SOBRANS, September 1994
Volume 1, Number 1
to the award-winning
web page of
a running argument with the modern
state and its courtier media. I thank all our subscribers and benefactors for your
generous support in our modest experiment (shall we say) in
A word about my philosophy of
journalism: I dont like it. Journalism, that is.
To explain ...
This is a
time of political crisis. The crisis is due in large part to prevalent
misconceptions. The modern state has failed. Millions of people feel it acutely,
even angrily, but their discontent, though loud, is only half articulate. The
Republican Party is a phony opposition; the conservative movement has stalled.
The news media which have been called our national nervous system
only aggravate the problem.
Journalists, as witness the weekend talk shows,
have become ambitious courtiers. Trafficking in insider trivia, they want to be
players and even celebrities. They aspire to remake the country, politically and
even culturally; they assume a quasi-official tone and a style of third-person
omniscience. The New York Times has actually demanded editorially
that the Episcopal Church ordain women and the Catholic Church update its
reactionary moral teachings. Self-importance, anyone?
Gone are the days of the cheerfully humble
reporter sticking to the facts and keeping his opinions to himself. Todays
media forget how much they dont know. And as Richard Whately put it:
He who is unaware of his ignorance will be only misled by his
You may have noticed, for example, how
thoroughly the media omit any religious perspective on the news which
means that they miss the actual significance of the news for countless Americans.
They utter self-assured pronouncements about the Constitution from depths of
confusion. You don't have to be a Christian to feel that the media are partners of
the leviathan state, gnawing away at our freedom and the virtues that sustain it.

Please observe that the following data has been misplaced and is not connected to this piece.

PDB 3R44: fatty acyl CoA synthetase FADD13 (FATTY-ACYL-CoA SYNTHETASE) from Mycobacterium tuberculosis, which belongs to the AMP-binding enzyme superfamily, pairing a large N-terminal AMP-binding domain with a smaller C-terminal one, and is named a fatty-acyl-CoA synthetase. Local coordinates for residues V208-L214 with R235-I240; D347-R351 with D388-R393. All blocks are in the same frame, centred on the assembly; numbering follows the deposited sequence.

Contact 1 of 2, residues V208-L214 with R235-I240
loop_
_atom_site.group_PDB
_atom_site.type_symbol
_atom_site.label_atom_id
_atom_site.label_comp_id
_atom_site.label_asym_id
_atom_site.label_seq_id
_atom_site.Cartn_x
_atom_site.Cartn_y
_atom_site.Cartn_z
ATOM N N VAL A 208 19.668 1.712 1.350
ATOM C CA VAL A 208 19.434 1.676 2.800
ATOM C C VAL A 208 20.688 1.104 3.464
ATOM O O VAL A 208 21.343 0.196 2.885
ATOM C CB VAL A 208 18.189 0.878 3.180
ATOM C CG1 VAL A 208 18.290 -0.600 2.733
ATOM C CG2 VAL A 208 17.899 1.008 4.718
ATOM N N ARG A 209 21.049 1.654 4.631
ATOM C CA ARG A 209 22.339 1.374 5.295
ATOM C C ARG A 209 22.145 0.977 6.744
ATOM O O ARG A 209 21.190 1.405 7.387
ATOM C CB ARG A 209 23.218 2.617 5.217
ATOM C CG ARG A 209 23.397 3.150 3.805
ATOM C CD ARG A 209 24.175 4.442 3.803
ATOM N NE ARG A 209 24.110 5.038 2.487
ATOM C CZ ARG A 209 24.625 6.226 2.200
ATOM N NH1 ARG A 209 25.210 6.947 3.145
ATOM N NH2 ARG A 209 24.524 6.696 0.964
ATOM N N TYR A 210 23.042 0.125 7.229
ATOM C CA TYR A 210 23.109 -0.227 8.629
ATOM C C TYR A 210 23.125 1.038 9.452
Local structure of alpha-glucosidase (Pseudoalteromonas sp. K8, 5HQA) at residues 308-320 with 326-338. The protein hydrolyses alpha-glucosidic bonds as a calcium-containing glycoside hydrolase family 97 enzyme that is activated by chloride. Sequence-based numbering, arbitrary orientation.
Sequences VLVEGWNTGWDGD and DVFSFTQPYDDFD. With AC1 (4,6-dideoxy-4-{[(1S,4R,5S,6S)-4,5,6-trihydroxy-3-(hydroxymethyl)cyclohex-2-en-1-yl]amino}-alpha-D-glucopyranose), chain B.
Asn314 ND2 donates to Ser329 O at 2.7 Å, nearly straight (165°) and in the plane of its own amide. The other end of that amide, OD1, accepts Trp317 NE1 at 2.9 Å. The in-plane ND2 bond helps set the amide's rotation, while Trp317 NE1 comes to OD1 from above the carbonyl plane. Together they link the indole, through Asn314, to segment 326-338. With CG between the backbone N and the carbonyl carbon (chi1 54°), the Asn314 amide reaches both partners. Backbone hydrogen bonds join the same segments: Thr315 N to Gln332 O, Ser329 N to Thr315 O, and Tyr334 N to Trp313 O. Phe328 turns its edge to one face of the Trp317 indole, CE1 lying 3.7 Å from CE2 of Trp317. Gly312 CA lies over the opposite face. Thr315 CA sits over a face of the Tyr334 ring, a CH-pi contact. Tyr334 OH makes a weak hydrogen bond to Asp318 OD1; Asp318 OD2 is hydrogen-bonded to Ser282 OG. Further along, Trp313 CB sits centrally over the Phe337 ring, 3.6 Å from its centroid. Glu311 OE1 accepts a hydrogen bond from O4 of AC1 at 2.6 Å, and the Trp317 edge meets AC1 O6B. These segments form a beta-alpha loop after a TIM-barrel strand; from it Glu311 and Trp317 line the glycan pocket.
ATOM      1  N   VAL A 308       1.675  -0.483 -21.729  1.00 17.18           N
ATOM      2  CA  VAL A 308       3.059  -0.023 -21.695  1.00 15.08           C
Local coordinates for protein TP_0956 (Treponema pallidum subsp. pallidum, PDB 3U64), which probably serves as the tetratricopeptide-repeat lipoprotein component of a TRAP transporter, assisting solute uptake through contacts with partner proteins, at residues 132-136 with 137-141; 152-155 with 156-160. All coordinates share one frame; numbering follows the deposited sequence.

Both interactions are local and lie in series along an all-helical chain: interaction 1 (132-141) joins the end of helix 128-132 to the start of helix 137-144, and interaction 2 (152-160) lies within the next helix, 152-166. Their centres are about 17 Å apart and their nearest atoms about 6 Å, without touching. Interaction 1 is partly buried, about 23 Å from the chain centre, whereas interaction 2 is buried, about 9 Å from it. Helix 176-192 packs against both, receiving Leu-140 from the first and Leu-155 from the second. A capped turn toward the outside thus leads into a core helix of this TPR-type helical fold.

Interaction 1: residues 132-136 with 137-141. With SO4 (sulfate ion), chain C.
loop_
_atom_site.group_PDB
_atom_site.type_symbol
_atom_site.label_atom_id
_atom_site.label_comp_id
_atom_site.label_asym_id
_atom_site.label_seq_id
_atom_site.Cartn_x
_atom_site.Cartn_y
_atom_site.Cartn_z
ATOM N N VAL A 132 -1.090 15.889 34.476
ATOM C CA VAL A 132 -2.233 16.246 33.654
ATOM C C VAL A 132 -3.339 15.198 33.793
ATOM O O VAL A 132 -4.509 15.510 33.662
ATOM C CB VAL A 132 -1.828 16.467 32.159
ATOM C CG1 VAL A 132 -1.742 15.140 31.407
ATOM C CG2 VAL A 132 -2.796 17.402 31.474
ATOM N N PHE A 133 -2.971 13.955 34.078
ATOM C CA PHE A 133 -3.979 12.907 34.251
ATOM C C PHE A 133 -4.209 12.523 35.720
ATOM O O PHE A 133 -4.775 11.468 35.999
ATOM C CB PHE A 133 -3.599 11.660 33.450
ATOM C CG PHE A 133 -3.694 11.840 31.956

Some things that urgently need saying
arent being said, or just cant be said, in
mainstream journalism. Old taboos have fallen. But new taboos have
been built in their place, militating against straight talk and straight thinking.
Hence my monthly letter.
Now and then Im asked whether the
Clintons ever make me miss George Bush. Miss George Bush? Sometimes I miss
George III. Our democracy, we are told, is the fruit of struggles in which the
progressive side always (fortunately) conquered the forces of reaction, from the
American Revolution to the feminist movement. But what if our history has gone
awry? What if the progressive story line falsifies everything? We may need to
retrace our steps and deal frankly with sensitive topics. You might not think there
would be sensitive topics in an age when seven-year-olds talk about
condoms. Oh, brother!
My syndicated column gets spiked in many
newspapers, even some conservative papers, whenever I poke those topics. Many
readers ask where they can find my work. So, in addition to new material, each
issue of SOBRANS reprints several columns you may have
missed. Not that we should break taboos for the sake of breaking taboos; but the
full truth cant be told if some subjects have to be danced around like Uncle
Harrys drinking problem. The topic that is nervously avoided may be just
the one that needs our candor most.
So again, welcome. I hope I can repay your
support with a little clarification and even some amusement.
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